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Submission + - Installing Debian Wheezy (7.0) Linux on the Chromebook Pixel (

hawkeyeMI writes: "When Google launched the Chromebook Pixel, it was not long before people started trying to boot normal Linux distributions on it. With Linus Torvalds taking an interest, patches were quickly merged into the Linux git repository, and I continue building the latest version and collecting fixes from elsewhere. I've written up the steps required to get an almost-fully-functional pixel running Debian Wheezy. As of today, I've incorporated fixes that eliminate the audio popping and volume control problems. The only real remaining problem I have is that I can't yet control the keyboard backlight, although I've compiled and loaded a module that is supposed to control it. I'd love it if a Slashdotter more adept than me at kernel hacking could sort that one out."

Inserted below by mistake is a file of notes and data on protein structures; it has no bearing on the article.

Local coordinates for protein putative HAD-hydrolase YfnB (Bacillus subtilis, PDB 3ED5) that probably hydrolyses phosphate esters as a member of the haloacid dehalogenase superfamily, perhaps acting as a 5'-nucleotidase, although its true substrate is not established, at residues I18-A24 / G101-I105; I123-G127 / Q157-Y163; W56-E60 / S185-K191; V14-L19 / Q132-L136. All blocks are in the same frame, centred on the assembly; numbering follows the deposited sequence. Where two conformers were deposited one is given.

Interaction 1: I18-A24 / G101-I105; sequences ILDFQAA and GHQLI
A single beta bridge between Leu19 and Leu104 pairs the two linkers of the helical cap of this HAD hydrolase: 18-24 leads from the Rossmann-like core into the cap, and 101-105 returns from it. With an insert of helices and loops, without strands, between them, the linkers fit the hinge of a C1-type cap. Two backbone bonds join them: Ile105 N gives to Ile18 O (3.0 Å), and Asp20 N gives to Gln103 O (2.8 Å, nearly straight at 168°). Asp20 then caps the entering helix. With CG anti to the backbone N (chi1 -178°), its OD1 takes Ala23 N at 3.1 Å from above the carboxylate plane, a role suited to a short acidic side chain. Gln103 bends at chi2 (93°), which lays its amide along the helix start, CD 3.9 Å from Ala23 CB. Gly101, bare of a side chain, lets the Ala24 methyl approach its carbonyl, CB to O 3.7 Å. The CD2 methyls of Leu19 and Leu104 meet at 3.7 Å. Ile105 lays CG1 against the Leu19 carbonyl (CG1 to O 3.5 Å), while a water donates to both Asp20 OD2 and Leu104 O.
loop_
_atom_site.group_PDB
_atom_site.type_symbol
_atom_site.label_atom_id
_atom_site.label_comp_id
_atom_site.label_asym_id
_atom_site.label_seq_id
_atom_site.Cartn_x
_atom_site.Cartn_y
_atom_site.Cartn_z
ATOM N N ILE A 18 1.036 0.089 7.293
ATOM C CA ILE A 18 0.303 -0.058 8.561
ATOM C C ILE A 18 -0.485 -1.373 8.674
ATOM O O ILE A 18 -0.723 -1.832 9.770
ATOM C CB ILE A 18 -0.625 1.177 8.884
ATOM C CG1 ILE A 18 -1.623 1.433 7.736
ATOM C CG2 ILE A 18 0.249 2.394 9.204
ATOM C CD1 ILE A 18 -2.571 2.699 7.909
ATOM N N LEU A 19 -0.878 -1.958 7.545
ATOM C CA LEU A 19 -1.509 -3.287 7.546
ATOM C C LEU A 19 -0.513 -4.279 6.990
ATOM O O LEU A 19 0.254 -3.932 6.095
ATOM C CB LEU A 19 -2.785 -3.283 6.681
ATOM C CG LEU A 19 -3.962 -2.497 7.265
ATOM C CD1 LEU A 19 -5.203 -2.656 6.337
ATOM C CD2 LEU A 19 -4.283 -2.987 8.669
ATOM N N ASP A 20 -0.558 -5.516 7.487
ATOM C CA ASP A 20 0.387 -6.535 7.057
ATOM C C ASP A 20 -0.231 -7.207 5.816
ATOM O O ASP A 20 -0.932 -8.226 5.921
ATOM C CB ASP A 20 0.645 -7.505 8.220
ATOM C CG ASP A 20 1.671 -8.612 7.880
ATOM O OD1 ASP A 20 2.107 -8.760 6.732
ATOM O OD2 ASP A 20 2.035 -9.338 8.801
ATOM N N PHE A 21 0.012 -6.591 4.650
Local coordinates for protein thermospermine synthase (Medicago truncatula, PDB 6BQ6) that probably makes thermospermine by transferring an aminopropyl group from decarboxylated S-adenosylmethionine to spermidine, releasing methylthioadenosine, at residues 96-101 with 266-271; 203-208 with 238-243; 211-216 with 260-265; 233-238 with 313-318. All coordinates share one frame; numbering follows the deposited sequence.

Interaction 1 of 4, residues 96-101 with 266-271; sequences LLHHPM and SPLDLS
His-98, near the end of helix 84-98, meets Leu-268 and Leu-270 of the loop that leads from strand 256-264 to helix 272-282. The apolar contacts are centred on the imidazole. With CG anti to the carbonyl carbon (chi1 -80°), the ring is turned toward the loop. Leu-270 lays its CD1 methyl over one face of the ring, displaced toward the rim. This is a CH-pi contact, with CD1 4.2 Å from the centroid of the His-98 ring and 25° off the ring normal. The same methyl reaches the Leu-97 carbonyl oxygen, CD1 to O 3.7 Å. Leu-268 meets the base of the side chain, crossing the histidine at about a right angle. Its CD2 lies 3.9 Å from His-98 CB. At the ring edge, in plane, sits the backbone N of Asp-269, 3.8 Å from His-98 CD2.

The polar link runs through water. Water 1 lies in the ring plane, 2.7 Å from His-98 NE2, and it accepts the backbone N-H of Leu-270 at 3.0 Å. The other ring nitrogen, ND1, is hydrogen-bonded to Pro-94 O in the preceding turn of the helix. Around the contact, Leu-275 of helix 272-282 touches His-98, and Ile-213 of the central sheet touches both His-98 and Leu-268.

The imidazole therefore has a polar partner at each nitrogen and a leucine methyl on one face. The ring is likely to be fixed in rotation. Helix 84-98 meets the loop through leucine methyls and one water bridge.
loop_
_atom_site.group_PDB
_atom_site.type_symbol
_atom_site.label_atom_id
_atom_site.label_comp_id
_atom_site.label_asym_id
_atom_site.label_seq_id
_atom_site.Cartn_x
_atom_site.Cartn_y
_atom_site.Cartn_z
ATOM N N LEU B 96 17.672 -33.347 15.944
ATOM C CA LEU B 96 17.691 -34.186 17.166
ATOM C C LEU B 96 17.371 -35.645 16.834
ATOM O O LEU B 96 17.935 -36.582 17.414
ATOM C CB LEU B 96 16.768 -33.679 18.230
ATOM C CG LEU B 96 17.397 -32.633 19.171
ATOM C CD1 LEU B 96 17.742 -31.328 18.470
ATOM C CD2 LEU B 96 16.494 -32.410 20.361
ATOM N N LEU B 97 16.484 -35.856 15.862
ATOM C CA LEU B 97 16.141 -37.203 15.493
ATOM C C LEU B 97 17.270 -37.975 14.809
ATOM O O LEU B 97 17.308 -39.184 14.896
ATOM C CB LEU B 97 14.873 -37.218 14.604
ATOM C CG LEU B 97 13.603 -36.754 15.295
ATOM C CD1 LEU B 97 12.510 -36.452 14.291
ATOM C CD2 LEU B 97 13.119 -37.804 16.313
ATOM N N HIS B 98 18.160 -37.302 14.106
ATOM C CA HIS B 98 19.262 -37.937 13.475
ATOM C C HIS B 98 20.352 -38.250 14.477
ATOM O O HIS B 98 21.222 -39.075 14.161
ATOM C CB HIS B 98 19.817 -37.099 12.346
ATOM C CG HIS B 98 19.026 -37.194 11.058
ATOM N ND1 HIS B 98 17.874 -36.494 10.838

Comment Depends on your definition of just working (Score 1) 965

I followed a similar curve, but I saw OS X going to hell in a handbasket after the iPhone was launched and became a huge money maker. Suddenly I couldn't trust OS X updates not to break things anymore, etc etc. I think I went back 100% around 2008. For me, it was a relief to to back to Linux. I know I can trust my Linux system not to change unless I want it to. I know that my Linux apps will 'just work', and I won't have to screw with MacPorts or Fink or whatever the cool kids are using these days. To the OP: If you know what you want in Linux, I'd say just try the mainline distros (Debian, Fedora, even Ubuntu), see if they meet your needs. If not, maybe Windows. Like other commenters I don't even really hate Windows 7. It's just not well-suited for what I need. I have no experience with Windows 8.

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